All of which puts legal employers at a huge financial disadvantage in the market. Fair Grinds Coffeehouse in New Orleans is a 100% fair trade, small, social enterprise L3C business, supporting ACORN International’s community organizing in Latin America, India, and Africa. We pay a non-tipped minimum wage of $7.25 and a tip pool adds another $6 to $8 dollars per hour, depending on the season. We pay, as required, the full package of benefits to our workers. We are, in fact, members of ROC, but we are at a huge disadvantage in the marketplace as well.

Arguably, the straight wage is compensated by our community of customers that buy our coffee, tea, and food. The tips are hypocritical gratuity, where on both sides of the transaction the customer and worker pretend it’s a gift, knowing full well that it’s a vital part of wages. Fair Grinds though has no income stream that gives us the money to pay our 30% legal obligation on the tipped part of the wages though. We in effect are subsidizing the “gift” of the customer and the wage of the worker.

Meanwhile Starbucks acts like it’s a hero for paying $10 per hour and like almost all restaurant employers, looking the other way on the tips. And, the small time competitors just look the other way and hope they don’t get caught, while quietly and directly exploiting their workers. Danny Meyer, the big whoop high-end New York restaurateur, has gotten huge publicity for raising wages and eliminating tips at his restaurants and doing so by raising prices. Not sure why he gets praise for this, since he just saved his operation money, because if he were operating legally like Fair Grinds he would have been paying the package out of his own pocket, and now by raising prices he is paying his workers legally out of his customer’s pockets and clearing more money by doing so.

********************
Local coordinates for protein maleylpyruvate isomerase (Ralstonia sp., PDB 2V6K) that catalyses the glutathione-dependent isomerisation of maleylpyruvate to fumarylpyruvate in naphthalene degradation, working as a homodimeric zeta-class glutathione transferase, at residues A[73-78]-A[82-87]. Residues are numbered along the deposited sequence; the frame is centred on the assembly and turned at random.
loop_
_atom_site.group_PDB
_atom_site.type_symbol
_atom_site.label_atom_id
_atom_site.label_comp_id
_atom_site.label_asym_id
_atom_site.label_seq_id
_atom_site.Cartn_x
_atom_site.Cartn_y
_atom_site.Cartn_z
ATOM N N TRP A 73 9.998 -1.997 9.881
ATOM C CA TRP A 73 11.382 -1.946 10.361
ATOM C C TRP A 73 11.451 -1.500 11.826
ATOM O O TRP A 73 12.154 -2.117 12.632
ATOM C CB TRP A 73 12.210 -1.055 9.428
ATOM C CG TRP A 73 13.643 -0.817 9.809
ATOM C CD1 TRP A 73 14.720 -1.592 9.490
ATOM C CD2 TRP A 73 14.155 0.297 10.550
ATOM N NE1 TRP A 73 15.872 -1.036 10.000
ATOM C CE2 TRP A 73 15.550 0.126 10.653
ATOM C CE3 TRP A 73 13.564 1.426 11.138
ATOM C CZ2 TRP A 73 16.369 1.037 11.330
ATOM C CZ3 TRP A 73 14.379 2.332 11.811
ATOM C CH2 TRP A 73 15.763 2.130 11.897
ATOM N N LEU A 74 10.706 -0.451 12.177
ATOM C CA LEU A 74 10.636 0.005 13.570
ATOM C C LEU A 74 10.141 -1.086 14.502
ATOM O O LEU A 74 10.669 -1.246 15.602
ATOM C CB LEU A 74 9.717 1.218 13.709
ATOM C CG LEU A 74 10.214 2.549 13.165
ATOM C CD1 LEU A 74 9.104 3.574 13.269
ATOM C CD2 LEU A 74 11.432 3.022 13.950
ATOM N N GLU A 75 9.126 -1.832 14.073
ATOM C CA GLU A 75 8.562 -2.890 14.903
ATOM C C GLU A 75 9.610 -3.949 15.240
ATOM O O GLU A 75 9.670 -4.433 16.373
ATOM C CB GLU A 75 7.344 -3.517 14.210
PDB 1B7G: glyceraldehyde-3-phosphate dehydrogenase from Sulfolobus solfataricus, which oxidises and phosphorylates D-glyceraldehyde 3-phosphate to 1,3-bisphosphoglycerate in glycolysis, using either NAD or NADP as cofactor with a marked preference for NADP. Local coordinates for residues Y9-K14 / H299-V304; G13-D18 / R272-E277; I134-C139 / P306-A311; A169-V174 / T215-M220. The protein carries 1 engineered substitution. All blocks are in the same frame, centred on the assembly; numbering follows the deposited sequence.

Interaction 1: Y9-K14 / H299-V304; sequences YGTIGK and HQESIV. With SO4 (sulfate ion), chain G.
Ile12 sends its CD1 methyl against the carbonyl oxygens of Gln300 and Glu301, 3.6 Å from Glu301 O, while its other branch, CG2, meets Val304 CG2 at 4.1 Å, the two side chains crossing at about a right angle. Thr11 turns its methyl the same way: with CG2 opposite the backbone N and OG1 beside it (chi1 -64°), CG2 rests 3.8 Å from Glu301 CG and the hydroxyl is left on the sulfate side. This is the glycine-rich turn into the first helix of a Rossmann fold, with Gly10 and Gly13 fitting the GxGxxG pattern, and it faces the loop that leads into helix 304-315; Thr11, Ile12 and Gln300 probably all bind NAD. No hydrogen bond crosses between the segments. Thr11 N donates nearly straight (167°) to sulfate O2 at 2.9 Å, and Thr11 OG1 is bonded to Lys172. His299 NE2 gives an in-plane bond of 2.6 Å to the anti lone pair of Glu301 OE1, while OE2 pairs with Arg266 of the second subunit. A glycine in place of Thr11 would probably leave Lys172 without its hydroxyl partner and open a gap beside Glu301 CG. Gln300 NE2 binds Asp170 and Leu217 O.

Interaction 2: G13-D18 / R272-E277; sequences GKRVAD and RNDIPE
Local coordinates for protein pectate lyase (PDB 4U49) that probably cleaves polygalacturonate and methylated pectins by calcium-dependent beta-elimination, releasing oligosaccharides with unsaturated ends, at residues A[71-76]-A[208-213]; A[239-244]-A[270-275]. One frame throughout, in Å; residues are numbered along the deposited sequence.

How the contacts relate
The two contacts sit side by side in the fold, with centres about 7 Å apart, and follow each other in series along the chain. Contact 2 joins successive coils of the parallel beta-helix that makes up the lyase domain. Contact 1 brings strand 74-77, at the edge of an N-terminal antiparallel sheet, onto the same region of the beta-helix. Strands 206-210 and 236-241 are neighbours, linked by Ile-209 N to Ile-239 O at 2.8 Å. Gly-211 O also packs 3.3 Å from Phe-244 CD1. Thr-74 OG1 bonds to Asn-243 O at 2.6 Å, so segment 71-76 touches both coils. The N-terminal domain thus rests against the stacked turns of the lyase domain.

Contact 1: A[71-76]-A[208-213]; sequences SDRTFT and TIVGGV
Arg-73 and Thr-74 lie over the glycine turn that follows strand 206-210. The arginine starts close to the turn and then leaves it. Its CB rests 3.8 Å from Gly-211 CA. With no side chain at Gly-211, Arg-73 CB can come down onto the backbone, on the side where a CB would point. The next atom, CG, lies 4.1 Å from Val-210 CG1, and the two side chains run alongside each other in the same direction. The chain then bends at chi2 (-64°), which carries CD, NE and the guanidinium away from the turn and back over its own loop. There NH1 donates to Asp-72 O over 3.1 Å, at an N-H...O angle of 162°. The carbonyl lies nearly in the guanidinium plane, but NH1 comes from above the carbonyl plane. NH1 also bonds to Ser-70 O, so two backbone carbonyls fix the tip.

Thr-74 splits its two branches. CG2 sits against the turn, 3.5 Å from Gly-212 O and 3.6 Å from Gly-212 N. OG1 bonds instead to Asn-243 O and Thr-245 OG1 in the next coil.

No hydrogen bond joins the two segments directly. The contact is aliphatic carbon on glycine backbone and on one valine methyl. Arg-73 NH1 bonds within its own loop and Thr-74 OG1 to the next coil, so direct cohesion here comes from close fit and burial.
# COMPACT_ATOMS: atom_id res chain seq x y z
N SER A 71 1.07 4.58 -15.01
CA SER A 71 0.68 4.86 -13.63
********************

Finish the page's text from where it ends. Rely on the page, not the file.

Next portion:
While people pretend to be oblivious of how workers’ pay and employers’ obligations work, social enterprises and straight shooters like a Fair Grinds who are not in a market position to simply charge a premium to cover the costs that our competitors ignore, businesses rip-and-run over their workers and their wages with the implicit permission of lax and lazy government enforcement and explicit support and pretense of their customers.

We need to end tips to put all workers on solid footing and all businesses that employ them on the same even playing field.